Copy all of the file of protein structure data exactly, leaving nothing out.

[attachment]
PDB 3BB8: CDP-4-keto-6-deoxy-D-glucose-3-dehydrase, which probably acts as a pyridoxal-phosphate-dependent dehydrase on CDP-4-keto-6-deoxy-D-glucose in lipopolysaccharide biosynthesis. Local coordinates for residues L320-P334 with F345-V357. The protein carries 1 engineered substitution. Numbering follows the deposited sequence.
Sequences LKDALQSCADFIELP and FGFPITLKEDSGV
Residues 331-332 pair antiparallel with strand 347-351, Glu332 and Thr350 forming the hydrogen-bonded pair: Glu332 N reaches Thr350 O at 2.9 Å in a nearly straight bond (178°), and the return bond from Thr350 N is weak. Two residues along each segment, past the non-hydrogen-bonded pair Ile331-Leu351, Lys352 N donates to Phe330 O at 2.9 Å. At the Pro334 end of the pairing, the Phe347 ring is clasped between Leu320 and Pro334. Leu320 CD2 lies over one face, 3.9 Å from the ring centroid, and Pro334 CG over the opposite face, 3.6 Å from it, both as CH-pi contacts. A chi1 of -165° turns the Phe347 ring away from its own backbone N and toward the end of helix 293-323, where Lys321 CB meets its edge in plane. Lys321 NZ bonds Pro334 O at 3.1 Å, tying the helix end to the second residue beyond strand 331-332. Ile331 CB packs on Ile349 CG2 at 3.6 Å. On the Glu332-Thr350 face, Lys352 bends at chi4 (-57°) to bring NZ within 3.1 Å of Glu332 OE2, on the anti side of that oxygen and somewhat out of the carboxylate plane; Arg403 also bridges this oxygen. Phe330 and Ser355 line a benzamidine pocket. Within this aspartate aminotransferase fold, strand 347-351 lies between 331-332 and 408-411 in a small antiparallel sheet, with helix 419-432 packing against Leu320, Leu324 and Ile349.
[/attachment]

PDB 3BB8: CDP-4-keto-6-deoxy-D-glucose-3-dehydrase, which probably acts as a pyridoxal-phosphate-dependent dehydrase on CDP-4-keto-6-deoxy-D-glucose in lipopolysaccharide biosynthesis. Local coordinates for residues L320-P334 with F345-V357. The protein carries 1 engineered substitution. Numbering follows the deposited sequence.
Sequences LKDALQSCADFIELP and FGFPITLKEDSGV
Residues 331-332 pair antiparallel with strand 347-351, Glu332 and Thr350 forming the hydrogen-bonded pair: Glu332 N reaches Thr350 O at 2.9 Å in a nearly straight bond (178°), and the return bond from Thr350 N is weak. Two residues along each segment, past the non-hydrogen-bonded pair Ile331-Leu351, Lys352 N donates to Phe330 O at 2.9 Å. At the Pro334 end of the pairing, the Phe347 ring is clasped between Leu320 and Pro334. Leu320 CD2 lies over one face, 3.9 Å from the ring centroid, and Pro334 CG over the opposite face, 3.6 Å from it, both as CH-pi contacts. A chi1 of -165° turns the Phe347 ring away from its own backbone N and toward the end of helix 293-323, where Lys321 CB meets its edge in plane. Lys321 NZ bonds Pro334 O at 3.1 Å, tying the helix end to the second residue beyond strand 331-332. Ile331 CB packs on Ile349 CG2 at 3.6 Å. On the Glu332-Thr350 face, Lys352 bends at chi4 (-57°) to bring NZ within 3.1 Å of Glu332 OE2, on the anti side of that oxygen and somewhat out of the carboxylate plane; Arg403 also bridges this oxygen. Phe330 and Ser355 line a benzamidine pocket. Within this aspartate aminotransferase fold, strand 347-351 lies between 331-332 and 408-411 in a small antiparallel sheet, with helix 419-432 packing against Leu320, Leu324 and Ile349.